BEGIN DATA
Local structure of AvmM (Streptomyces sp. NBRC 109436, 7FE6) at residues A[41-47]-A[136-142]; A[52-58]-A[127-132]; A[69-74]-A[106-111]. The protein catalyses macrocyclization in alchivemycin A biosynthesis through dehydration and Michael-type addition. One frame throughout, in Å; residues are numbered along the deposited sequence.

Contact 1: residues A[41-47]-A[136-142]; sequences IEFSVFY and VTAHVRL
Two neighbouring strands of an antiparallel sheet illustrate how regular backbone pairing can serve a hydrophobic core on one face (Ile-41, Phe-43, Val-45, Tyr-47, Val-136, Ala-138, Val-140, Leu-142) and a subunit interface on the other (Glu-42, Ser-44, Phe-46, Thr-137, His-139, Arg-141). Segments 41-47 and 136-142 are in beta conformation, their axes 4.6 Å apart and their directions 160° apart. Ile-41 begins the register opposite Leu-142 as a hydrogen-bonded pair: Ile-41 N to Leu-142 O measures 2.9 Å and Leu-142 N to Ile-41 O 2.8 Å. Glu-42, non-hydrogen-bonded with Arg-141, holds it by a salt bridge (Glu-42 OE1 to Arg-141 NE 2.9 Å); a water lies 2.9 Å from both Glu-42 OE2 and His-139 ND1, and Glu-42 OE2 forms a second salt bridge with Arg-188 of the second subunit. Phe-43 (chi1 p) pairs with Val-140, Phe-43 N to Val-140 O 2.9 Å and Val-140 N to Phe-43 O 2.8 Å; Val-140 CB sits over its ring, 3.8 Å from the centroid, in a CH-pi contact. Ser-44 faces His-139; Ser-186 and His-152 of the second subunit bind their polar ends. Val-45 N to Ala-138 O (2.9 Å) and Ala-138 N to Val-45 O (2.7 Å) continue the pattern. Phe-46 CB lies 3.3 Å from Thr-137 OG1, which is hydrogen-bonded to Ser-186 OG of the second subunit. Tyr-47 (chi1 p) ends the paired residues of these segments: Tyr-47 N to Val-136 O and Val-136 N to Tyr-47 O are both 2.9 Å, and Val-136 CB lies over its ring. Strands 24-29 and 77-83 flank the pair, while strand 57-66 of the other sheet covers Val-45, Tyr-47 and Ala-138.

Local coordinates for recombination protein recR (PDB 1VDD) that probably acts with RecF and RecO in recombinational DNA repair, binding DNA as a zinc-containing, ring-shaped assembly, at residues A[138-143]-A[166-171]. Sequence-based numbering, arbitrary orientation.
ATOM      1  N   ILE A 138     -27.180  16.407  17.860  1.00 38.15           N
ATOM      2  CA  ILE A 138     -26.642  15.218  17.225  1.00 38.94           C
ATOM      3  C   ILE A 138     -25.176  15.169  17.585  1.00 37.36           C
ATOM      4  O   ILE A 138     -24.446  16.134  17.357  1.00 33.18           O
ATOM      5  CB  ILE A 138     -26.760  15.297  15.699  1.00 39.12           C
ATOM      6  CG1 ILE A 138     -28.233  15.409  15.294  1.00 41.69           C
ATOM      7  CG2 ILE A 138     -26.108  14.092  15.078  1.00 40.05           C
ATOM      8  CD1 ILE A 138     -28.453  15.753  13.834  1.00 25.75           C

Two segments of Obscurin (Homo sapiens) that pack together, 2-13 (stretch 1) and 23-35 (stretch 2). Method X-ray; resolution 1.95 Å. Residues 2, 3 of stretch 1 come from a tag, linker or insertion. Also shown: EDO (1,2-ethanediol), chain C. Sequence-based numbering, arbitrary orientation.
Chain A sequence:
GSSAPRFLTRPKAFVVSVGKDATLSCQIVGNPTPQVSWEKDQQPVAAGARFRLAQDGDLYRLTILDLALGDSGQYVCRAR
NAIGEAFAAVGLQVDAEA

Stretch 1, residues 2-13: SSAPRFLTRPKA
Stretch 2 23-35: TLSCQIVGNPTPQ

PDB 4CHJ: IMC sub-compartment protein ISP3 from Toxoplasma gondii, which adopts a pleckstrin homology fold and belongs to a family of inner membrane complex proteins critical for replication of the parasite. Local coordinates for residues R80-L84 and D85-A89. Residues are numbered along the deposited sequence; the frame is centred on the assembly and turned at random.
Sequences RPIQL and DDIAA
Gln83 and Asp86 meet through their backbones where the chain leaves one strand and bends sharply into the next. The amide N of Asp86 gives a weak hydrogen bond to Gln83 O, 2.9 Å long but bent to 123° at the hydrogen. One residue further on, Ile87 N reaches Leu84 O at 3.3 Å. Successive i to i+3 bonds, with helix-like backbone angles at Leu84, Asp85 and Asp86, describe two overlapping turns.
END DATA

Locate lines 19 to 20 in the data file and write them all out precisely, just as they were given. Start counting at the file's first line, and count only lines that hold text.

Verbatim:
PDB 4CHJ: IMC sub-compartment protein ISP3 from Toxoplasma gondii, which adopts a pleckstrin homology fold and belongs to a family of inner membrane complex proteins critical for replication of the parasite. Local coordinates for residues R80-L84 and D85-A89. Residues are numbered along the deposited sequence; the frame is centred on the assembly and turned at random.
Sequences RPIQL and DDIAA